Writing for mobile is easy, so why aren't we doing it?
Reprinted from GateHouse Newsroom
Here at GateHouse Media, we've focused a lot of energy this year on serving our mobile audience. We've talked about blowing up traditional storytelling for some types of stories in favor of alternative story forms that work well on mobile.
So, I decided to do a little survey to see how some traditional news websites (websites that grew out of print) handle stories as part of the mobile web experience. Here's my methodology:
- Evaluated six sites that would be considered large by GateHouse standards. GateHouse owns quite a few small to mid-sized community newspapers and their websites.
- Didn't include GateHouse websites because I wanted to take the pulse of the industry in general, but we're still feeling our way through this ourselves.
- Didn't include apps, just mobile websites.
- Evaluated the first three stories on each of the websites, for a total of 18 stories.
Results: All but one were told traditionally.
That's disastrous. Really.
The one alternative format was in the Austin American-Statesman. The story reported opening statements in court, and the bold lead-ins were update times. This wasn't fancy, but it was a very simple timeline of sorts that guided readers through the facts as the court coverage continued.
The Statesman also had a cool video on hot temperatures, a by-the-numbers in video format. At the time I looked, it wasn't one of the first three stories on the site, but it was worth a mention.
Results: Four out of nine stories used alternative story forms.
FiveThirtyEight did best, with two out of three stories told differently. Since so much of its coverage is data and analysis, this makes sense. One story was a chat format the site uses at least weekly. A few staffers sound off on a topic, in this case: How many of Trump's supporters really are deplorable?
I won't belabor the point that the legacy print websites had about 5 percent of stories told in alternative way, compared with 44 percent of the websites not connected with a newspaper. My findings are hardly scientific, but I read a lot of news, and I'm not surprised at the outcome.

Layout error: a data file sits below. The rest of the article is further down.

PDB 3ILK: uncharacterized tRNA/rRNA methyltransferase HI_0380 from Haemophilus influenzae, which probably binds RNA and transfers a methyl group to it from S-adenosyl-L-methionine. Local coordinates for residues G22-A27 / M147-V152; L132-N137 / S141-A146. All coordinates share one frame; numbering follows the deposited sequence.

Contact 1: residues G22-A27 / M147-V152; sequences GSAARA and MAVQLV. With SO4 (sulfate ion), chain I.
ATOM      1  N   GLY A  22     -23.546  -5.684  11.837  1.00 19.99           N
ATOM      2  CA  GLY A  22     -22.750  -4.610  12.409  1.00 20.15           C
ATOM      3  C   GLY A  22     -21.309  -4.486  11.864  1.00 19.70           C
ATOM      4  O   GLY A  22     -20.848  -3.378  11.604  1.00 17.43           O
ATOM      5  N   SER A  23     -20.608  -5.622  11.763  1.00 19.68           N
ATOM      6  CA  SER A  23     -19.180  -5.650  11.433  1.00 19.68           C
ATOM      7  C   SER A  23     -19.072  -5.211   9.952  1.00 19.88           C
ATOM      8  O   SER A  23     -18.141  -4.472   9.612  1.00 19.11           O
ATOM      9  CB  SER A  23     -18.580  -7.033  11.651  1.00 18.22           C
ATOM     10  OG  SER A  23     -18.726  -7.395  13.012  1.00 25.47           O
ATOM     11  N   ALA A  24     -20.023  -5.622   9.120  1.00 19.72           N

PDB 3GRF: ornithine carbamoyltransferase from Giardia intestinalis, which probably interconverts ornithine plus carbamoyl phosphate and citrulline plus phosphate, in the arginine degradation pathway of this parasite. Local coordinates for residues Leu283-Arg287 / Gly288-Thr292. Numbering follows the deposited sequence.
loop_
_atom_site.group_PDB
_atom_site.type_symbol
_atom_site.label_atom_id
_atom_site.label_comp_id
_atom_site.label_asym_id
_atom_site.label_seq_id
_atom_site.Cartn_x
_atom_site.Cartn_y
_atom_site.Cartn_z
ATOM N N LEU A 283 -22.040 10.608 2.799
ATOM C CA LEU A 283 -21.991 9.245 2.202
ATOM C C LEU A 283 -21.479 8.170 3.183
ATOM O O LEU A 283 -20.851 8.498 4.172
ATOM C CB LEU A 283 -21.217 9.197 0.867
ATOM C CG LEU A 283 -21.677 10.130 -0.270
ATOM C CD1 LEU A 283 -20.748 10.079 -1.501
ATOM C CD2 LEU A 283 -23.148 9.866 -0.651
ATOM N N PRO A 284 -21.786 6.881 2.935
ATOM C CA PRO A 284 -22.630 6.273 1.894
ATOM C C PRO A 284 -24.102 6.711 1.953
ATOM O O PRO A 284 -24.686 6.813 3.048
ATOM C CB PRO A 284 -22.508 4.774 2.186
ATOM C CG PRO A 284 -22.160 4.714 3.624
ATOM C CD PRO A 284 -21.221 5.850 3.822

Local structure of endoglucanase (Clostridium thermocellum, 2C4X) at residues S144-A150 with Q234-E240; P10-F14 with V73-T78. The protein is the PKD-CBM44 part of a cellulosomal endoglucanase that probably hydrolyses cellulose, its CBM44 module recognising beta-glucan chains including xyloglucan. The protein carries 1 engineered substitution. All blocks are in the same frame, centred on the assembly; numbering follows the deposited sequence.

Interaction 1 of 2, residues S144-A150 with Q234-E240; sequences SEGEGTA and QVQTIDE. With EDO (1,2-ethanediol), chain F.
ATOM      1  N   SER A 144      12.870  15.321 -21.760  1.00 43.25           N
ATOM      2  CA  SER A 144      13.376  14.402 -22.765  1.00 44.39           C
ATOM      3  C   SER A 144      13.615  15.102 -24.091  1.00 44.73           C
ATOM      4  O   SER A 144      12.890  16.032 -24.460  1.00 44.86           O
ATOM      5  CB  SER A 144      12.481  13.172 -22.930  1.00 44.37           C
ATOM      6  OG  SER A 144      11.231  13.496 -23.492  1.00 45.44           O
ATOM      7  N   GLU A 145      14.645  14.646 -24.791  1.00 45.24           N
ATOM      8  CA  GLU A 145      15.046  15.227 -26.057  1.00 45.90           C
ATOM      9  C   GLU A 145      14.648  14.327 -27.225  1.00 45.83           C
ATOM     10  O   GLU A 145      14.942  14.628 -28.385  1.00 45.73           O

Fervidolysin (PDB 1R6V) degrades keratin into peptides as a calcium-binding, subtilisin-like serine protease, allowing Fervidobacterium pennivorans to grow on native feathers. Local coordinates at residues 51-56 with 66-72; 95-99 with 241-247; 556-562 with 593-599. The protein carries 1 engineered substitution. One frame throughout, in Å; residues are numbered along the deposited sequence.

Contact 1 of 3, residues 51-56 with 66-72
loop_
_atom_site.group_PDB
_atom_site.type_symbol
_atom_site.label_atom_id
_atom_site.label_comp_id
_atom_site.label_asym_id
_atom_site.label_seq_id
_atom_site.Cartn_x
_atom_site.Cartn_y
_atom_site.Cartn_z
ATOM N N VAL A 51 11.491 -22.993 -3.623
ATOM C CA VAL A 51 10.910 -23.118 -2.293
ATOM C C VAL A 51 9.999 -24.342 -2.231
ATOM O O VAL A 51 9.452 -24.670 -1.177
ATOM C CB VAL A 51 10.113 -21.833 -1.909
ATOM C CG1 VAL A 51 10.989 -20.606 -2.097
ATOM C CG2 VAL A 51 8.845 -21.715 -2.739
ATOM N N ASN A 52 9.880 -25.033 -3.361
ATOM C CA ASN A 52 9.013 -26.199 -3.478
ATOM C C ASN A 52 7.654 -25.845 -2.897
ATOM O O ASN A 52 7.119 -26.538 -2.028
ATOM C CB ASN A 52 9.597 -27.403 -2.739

What qualifies as an alternative story?
Anything that breaks up straight text. For example, a story might be reading like a straight narrative, but then there's a big subhed, and another big subhed. This is clearly a strategy the writer employs at the outset.
For example, one of the Vox.com stories, Brutal Batch of Polls, has a number of bullets in the first third of the story. Then, the story is divided into "The case against Democratic panic" and "The case for Democratic panic."
Here's an outline of the story:
- What are the new polls? Bulleted info on the polls, organized by state.
- The case against panic
- The case for panic
An alternative story is especially suited for the mobile reader because of the guidance those bullets and headers offer to someone reading on a small screen. In "How to reinvent alternative story forms for mobile readers," you'll find more examples.
If you're a reporter who has gathered your information on this story about the new polls, you can choose to write it the way reporters have been writing forever: paragraph after paragraph of text, broken up by a few quotes that look just like every other paragraph. Or you can give the structure of the story some thought to determine the best way to present that story to the reader.
Should every story use an alternative format?
No. Some of the stories I saw were short crime stories. Those are fine in a traditional format. Some stories have gorgeous writing, transitions that move readers effortlessly through the prose, and quotes that sing. Let's leave those stories alone because who doesn't want to immerse themselves into a story that is a work of art?
But for all of the information we crank out, let's give the format of the story some thought. Could this be a Q&A explainer on a complicated topic? Could we do a fun list?
Alternative stories are often quicker to write and easier to absorb. Why don't we write them more often? Because we're creatures of habit, so we crank out another 20-inch story, spewing our information at overwhelmed readers.
Next time, let's try something different.
As senior director of content, Jean Hodges develops strategy and works with newsroom leaders on digital transformation, from newsroom structure to using analytics to inform news decisions. As journalists face myriad challenges, the best are experimenting with new ways to draw readers in, while fearlessly tackling watchdog reporting and sticking up for the underdog. Hey, there's hope for us yet.